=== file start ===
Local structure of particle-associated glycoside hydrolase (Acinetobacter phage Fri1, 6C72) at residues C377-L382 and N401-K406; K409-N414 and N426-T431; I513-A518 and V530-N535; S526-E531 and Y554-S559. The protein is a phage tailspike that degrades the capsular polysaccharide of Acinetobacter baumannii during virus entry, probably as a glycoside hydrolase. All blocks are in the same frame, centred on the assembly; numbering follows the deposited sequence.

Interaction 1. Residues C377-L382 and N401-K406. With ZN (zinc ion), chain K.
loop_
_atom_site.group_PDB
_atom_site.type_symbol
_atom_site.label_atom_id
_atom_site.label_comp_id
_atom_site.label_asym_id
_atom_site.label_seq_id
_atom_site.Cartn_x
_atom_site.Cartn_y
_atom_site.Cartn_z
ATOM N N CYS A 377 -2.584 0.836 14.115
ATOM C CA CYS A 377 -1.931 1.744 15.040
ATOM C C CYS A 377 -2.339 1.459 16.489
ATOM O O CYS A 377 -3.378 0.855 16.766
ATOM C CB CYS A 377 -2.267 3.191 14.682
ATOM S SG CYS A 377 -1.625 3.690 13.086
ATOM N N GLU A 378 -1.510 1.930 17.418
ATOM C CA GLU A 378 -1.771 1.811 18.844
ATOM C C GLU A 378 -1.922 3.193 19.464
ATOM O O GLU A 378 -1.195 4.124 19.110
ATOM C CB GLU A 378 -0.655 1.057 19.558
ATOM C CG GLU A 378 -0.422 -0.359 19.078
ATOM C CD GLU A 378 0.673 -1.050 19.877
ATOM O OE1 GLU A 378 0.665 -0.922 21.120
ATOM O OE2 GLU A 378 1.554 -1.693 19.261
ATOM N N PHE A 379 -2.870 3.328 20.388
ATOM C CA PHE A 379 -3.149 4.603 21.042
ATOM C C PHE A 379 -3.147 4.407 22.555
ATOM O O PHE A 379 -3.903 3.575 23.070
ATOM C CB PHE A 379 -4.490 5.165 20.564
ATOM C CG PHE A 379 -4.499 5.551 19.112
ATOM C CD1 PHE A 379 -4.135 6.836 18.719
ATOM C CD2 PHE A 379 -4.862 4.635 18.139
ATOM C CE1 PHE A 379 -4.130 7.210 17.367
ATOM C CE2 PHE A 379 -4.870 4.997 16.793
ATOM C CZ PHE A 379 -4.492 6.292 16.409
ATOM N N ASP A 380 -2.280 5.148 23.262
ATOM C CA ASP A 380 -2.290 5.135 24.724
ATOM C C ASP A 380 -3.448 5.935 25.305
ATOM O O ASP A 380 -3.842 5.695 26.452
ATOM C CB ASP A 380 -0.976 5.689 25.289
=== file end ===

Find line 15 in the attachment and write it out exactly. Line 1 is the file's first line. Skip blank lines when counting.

ATOM C C CYS A 377 -2.339 1.459 16.489